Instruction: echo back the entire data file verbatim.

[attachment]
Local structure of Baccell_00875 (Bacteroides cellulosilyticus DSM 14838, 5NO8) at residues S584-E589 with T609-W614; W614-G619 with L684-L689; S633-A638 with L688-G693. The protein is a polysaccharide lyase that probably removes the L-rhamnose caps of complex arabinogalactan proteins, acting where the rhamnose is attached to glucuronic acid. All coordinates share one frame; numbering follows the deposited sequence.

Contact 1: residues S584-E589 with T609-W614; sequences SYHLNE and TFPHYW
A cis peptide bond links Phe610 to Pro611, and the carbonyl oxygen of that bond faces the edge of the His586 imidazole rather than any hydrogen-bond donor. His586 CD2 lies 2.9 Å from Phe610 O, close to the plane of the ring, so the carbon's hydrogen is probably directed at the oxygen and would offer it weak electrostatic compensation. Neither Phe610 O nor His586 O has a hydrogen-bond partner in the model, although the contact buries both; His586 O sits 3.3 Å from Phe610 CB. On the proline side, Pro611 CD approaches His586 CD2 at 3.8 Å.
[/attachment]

Local structure of Baccell_00875 (Bacteroides cellulosilyticus DSM 14838, 5NO8) at residues S584-E589 with T609-W614; W614-G619 with L684-L689; S633-A638 with L688-G693. The protein is a polysaccharide lyase that probably removes the L-rhamnose caps of complex arabinogalactan proteins, acting where the rhamnose is attached to glucuronic acid. All coordinates share one frame; numbering follows the deposited sequence.

Contact 1: residues S584-E589 with T609-W614; sequences SYHLNE and TFPHYW
A cis peptide bond links Phe610 to Pro611, and the carbonyl oxygen of that bond faces the edge of the His586 imidazole rather than any hydrogen-bond donor. His586 CD2 lies 2.9 Å from Phe610 O, close to the plane of the ring, so the carbon's hydrogen is probably directed at the oxygen and would offer it weak electrostatic compensation. Neither Phe610 O nor His586 O has a hydrogen-bond partner in the model, although the contact buries both; His586 O sits 3.3 Å from Phe610 CB. On the proline side, Pro611 CD approaches His586 CD2 at 3.8 Å.